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'Zama' and the ethics of representing colonialism

film review

Lucrecia's Martel's "Zama" was screened at the Rubenstein Arts Center Jan. 14.
Lucrecia's Martel's "Zama" was screened at the Rubenstein Arts Center Jan. 14.

Listed by more than a few reputable publications as one of the best movies of the year, Lucrecia Martel’s “Zama” has received praise by the bucketful. The film was screened Jan. 14 at the Rubenstein Arts Center and was introduced by Dr. Keiji Kunigami, a postdoctoral fellow in the Department of Romance Studies at UNC-Chapel Hill. It’s a colonial satire loosely centered around Diego de Zama, (played by Daniel Giménez Cacho), a colonial administrator of imperial Spain who languishes endlessly at a distant Paraguayan outpost, desperately awaiting a promotion and subsequent relocation that never arrive. Zama meanders through his days and years, operating dutifully yet disinterestedly as an arm of the Crown’s official violence. He also attempts, unsuccessfully, to stave off his desire for local women, whom he both lusts after and disdains. 

Zama lacks as much a purpose as “Zama” does a plot: Although the film is a favorite of arthouse fanatics, its circumvention of firm narrative form has deemed it an “endurance test” by some. Of course, this surreal, disorienting style is the film’s much-praised differentiating factor, imposing an interesting cognitive power play on the viewer that parallels the main character’s neverending suspension in limbo. Nevertheless, “Zama” treats the topic of colonialism — particularly the oppression of indigenous and black peoples — with a subtlety that is easy to overlook but that, when uncovered, reveals great care. 

Of course, Martel is no stranger to the word “privilege”: She talks about it, interrogates it, makes movies about it and is quick to acknowledge that she has it. When asked by The Guardian whether she struggles with sexism in Argentina as a female director, she responded, “If you’re a woman, you’re white, you’re middle-class, things won’t be easy for you. But compare that to people in the same country who are poor, dark-skinned. I don’t want to talk about my difficulties because they’re just nothing.”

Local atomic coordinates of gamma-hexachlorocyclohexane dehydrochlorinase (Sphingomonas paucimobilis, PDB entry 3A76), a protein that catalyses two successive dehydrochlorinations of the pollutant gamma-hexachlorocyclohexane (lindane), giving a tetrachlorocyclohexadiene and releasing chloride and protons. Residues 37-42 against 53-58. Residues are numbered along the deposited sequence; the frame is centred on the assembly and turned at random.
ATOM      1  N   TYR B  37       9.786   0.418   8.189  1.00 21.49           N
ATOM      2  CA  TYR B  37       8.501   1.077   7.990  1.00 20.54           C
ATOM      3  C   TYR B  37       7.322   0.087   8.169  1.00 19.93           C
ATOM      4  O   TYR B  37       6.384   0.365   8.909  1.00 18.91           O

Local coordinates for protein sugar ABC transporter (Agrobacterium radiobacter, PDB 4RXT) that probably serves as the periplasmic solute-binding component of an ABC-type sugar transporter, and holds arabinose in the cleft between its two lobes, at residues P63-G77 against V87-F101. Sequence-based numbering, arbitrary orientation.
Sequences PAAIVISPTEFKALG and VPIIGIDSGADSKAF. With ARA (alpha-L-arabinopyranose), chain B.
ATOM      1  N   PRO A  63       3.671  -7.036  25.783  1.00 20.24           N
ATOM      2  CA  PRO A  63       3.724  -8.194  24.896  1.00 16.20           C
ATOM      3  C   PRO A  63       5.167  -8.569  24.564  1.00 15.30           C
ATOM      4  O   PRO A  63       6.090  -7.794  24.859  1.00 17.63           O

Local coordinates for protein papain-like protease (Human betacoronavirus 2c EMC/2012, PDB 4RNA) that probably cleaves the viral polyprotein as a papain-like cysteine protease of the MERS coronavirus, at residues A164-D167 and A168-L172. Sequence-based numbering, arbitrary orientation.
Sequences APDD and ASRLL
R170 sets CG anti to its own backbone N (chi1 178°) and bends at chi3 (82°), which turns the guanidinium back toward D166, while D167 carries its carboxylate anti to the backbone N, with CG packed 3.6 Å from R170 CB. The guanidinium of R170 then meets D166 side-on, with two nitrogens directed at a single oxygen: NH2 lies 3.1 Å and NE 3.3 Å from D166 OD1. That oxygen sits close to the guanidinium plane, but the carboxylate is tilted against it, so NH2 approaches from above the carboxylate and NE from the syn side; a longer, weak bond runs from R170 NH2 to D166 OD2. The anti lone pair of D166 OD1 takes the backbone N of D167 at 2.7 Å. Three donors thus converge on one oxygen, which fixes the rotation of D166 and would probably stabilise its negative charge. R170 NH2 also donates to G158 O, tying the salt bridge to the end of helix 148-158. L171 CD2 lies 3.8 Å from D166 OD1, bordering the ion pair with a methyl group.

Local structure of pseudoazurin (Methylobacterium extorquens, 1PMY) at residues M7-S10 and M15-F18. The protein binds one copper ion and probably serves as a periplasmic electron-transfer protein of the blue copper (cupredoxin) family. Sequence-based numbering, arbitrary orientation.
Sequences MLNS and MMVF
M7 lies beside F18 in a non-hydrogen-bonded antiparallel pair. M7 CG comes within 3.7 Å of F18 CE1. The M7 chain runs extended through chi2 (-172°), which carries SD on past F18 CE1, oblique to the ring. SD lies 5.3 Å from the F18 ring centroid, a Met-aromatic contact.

Martel sees her work as an opportunity to wormhole her way into a middle-class Argentinian consciousness that she views as privileged and ignorant. She often achieves this by tracing the contours of Argentinian daily life and exploring intimate spheres. These spaces are where the belittlement and ignorance of people of color go unquestioned by her characters of European descent, whose entitlement is unmerited to the point of ridiculousness. In a conversation on the film, Dr. Keiji Kunigami highlighted Martel’s depiction of the privileged classes. 

“If we think of this film alongside [Martel’s] other films, it says something important about Latin America and the Latin American elite experience … particularly that perspective that is hers [as] an upper-middle class white person,” Kunigami said in an interview. “Together with her other films, we see a society in crisis that is borne out of colonial violence. We see little power dynamics that happen in daily life, and the copresence of indigenous, white and black bodies.”

Zama is the archetype of the colonial Latin American elite. He is a decaying criollo who has managed to convince himself of his own nobility, blinding himself to the contradictions inherent in his pride. He will chivalrously volunteer to defend a woman’s honor, so long as the perpetrator is not a fellow official, and he considers himself righteous when he honors a colonial family’s “right” to the ownership of fifty Indian slaves. His thin layer of regality slides off him the way sweat drips down his forehead in the summer heat, as he plays at niceties with an upper class white woman (Lola Dueñas) while tugging at the fraying white wig atop his head.